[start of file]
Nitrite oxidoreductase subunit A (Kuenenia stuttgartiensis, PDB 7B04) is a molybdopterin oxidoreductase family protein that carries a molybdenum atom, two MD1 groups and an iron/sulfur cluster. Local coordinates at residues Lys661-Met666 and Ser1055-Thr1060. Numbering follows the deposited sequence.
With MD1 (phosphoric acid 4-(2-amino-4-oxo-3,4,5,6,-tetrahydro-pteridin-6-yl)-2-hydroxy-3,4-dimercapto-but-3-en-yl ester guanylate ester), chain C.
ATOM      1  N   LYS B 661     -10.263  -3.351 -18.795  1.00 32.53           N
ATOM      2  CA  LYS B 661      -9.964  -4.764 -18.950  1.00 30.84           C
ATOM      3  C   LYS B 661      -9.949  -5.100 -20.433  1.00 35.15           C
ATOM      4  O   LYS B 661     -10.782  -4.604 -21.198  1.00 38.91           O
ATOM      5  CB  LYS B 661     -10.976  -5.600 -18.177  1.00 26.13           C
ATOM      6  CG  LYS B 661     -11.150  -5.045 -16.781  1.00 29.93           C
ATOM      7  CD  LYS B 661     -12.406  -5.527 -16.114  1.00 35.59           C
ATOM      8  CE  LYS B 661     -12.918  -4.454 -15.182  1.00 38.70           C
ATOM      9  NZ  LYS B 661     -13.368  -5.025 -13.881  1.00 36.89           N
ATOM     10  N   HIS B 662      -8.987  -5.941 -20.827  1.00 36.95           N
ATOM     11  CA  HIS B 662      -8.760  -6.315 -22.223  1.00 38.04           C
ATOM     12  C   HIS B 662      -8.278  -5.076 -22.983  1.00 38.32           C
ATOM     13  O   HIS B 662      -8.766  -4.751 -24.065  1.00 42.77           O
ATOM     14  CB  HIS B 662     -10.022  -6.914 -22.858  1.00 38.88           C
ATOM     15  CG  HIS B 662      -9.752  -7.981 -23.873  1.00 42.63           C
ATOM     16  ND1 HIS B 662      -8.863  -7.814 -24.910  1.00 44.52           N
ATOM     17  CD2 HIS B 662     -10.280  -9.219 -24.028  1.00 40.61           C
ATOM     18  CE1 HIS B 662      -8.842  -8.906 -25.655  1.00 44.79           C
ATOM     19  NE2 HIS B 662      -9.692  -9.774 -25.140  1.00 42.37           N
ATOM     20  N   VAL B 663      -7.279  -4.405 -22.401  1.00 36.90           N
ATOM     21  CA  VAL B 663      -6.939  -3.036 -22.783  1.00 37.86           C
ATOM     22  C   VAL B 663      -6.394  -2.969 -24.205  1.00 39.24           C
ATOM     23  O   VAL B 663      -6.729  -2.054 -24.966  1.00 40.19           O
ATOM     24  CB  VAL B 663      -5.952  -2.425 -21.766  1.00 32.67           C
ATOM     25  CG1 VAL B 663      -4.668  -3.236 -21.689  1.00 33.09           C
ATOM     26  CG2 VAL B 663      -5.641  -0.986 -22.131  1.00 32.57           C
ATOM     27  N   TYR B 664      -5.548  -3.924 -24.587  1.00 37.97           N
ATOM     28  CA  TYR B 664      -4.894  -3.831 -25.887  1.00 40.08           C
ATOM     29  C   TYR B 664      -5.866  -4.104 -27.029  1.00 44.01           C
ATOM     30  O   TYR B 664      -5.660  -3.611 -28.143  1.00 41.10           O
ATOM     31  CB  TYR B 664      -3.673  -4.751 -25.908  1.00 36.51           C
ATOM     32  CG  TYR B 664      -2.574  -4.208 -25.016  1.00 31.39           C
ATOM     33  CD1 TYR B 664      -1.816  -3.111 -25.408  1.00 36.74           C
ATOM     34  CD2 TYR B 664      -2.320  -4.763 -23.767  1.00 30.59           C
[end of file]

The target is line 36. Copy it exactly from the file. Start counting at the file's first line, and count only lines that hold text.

ATOM     34  CD2 TYR B 664      -2.320  -4.763 -23.767  1.00 30.59           C